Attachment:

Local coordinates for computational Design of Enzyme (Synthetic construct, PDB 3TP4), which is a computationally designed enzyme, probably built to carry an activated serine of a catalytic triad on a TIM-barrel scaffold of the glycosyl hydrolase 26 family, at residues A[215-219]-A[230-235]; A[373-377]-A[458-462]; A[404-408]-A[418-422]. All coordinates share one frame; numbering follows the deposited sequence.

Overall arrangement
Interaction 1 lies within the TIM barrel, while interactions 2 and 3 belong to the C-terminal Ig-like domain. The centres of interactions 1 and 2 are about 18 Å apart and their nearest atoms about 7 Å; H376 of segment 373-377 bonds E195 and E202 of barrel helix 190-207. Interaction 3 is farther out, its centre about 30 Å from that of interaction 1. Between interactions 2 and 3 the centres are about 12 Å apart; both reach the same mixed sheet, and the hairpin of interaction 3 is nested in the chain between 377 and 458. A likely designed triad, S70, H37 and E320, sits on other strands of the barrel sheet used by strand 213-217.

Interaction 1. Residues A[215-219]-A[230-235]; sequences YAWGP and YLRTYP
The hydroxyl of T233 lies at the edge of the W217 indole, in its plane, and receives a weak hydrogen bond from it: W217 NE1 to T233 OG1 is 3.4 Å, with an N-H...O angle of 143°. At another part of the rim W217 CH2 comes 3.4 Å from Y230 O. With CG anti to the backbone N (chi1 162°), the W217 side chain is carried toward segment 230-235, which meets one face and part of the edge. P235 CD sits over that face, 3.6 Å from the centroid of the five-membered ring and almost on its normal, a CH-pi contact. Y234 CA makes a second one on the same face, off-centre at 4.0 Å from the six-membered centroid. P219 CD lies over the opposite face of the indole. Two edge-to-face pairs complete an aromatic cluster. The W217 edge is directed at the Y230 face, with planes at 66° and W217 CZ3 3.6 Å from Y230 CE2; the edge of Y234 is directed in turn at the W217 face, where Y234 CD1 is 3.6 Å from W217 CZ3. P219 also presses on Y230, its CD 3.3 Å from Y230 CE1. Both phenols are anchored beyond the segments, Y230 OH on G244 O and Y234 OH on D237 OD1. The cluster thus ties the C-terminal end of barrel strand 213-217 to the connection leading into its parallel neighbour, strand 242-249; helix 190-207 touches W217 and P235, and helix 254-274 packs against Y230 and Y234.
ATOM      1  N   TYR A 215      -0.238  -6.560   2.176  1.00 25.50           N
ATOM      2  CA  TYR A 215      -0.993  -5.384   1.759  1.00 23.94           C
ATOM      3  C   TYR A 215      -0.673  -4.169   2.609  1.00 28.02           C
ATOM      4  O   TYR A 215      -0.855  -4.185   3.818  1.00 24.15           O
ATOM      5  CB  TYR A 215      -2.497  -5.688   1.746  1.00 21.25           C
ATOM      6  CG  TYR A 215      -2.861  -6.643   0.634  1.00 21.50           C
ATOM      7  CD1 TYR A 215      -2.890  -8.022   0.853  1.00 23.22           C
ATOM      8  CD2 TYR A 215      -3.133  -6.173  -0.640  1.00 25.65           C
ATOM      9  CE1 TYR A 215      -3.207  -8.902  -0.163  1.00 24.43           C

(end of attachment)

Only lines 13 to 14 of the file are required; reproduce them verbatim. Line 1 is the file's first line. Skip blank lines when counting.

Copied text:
ATOM      8  CD2 TYR A 215      -3.133  -6.173  -0.640  1.00 25.65           C
ATOM      9  CE1 TYR A 215      -3.207  -8.902  -0.163  1.00 24.43           C